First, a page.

Utahns should never take for granted the unique navigational guides we have emblazoned on our mountains. Look up anywhere and you're bound to see a big white letter waiting to tell you where you are (even if sometimes you've got to be really creative in figuring out what that letter is telling you)
The first in our new ongoing Mountain Letters Series:
The Pleasant Grove "G" has been an important landmark for our family. As a marker for home, we can point to it from across the valley when our little one asks how much longer until we get home. He knows the closer we get to that letter on the mountain, the sooner we'll be home. Along with the BYU "Y", the "G" has also served as an educational tool. When Word World was teaching him his letters, our little one started spotting them from the freeway and hollering them out proudly. And most recently, the giant white letter has turned into a fun game of "I Can See a G" as it moves behinds trees and buildings before reappearing a few moments later.
We have intended to make a trek to the "G" several times. The lack of clearly defined trail always dissuaded us, and once we discovered the much easier and well-marked BattleCreek Falls trail leaving from the same parking lot, the "G" was pretty much off our radar. Finally this summer the giant "G" called us so scouted out a route to take us all the way there. We left our excuses in the car and struck out on a trail that kinda sorta looked it was the right way to go.
The first part of the trail is really steep. Our little one kept telling us it was "pretty steep," but he kept on trekking.
It's interesting to get up close to a mammoth wild consonant. On the way up we each took a guess what it would be made of-wood, rocks, concrete. It's actually made with long strips of white-washed metal, and coming into full close-up view our little informed us we were all wrong....it's made out of chairs. He could be right-if you think of the nylon weaving of a lawn chair painted white and giganticized, that is what the "G" is made of.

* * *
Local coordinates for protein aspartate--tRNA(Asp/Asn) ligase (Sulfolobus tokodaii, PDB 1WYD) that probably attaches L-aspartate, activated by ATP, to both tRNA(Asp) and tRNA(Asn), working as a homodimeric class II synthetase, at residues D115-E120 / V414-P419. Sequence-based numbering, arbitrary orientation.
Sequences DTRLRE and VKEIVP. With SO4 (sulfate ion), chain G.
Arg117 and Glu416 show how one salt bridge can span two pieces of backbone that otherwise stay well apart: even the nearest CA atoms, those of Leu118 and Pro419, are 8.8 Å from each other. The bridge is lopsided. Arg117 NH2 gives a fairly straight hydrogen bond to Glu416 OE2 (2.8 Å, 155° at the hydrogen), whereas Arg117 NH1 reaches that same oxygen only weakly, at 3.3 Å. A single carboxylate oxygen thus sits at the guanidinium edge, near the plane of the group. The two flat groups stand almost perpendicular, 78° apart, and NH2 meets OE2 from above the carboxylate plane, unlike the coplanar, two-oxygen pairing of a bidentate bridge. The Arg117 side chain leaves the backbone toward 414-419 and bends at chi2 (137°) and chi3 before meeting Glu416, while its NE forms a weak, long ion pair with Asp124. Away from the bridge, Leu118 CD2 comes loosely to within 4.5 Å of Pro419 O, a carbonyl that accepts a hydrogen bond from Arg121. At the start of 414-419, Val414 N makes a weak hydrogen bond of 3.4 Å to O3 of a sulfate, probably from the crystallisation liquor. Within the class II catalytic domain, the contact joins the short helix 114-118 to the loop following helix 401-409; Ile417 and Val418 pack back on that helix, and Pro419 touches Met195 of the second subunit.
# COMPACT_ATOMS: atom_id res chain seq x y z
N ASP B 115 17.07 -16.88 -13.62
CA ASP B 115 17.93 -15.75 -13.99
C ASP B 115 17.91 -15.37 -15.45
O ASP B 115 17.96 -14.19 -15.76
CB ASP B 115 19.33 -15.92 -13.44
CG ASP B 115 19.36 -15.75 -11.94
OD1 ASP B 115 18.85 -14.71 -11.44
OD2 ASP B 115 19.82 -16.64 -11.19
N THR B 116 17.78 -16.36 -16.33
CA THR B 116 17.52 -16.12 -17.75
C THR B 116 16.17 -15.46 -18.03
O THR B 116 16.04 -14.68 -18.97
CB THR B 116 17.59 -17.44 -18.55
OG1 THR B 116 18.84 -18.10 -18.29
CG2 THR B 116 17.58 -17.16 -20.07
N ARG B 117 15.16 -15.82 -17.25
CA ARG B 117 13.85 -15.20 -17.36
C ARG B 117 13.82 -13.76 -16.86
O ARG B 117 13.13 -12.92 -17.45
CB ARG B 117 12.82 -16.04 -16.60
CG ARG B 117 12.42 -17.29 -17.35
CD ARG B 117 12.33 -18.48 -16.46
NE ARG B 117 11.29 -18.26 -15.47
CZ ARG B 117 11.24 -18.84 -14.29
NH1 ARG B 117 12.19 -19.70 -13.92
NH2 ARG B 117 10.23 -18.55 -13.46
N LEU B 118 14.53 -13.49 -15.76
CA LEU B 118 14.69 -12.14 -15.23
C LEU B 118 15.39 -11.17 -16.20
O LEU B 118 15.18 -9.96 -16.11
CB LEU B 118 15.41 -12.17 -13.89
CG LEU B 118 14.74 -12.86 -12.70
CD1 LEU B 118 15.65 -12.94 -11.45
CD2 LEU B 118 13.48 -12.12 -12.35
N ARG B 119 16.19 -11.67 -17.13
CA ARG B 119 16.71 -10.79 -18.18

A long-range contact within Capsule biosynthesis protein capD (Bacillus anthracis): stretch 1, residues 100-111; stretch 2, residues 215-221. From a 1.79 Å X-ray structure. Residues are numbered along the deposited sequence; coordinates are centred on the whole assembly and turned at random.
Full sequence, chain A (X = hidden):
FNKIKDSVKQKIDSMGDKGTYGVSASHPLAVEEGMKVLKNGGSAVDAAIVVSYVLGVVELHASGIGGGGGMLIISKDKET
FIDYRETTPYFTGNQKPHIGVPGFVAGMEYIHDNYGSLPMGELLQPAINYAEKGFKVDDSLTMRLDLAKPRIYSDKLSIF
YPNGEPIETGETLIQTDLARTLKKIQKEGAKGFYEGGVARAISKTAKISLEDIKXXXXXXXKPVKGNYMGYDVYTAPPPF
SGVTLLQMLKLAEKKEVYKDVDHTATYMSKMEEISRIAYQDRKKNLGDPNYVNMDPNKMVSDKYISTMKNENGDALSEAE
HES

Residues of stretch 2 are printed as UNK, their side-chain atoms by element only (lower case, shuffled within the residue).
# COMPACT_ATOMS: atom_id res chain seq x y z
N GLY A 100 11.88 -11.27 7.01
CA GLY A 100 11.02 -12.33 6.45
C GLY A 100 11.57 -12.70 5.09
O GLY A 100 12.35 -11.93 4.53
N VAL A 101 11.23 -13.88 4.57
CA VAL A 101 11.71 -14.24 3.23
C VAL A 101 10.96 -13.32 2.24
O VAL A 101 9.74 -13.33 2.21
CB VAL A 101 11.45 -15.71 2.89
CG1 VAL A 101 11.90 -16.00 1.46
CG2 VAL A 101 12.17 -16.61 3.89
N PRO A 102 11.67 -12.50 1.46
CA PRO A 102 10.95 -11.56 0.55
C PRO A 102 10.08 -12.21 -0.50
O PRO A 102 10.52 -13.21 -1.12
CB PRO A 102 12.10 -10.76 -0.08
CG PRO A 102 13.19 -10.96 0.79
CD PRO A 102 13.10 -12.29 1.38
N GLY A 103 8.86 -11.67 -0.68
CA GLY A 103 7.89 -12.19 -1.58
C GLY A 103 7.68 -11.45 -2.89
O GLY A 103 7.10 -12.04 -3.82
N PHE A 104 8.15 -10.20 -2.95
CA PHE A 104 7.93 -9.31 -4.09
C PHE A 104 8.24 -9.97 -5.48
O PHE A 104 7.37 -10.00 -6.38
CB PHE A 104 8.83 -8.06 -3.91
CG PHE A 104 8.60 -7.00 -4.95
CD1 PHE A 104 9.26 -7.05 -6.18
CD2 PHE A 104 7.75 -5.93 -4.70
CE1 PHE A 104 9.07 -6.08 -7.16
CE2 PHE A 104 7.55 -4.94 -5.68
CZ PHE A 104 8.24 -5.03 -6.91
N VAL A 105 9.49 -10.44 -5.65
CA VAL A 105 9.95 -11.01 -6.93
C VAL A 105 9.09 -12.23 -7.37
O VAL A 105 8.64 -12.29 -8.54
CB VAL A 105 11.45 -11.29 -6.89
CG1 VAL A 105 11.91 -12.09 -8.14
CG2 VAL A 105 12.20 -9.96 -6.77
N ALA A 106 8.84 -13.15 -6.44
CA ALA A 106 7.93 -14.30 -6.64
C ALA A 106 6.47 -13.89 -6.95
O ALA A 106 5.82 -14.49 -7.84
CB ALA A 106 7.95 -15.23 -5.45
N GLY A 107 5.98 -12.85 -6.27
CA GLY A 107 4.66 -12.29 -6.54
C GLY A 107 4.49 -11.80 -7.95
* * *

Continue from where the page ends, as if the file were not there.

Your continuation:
We spent the rest of our time there having lunch in the center of the oversized capital letter. It is beautiful to get above your regular life-all the traffic, the stores, and the noise; to look across the valley and realize how big Utah Lake really is, how intricately the roads are interlaced, how many reservoirs there are, and where all the dirt trails go. The opportunity to take it all in made the trip worth it, no matter the difficulty we had in getting there.
Directions and Information:
The trails to the Pleasant Grove "G" originate in the same parking lot as the Battle Creek Trailhead located at the top of Battle Creek Drive, or E 200 S, in Pleasant Grove. The road ends in a parking lot for Kiwanis Park. A small bridge crosses a creek on the north end of the parking lot. Cross the bridge, walk through the small pavilion and follow the fence line to the dividing trailheads shown above. Either trail will merge together into the primary trail at the top of the first ridge.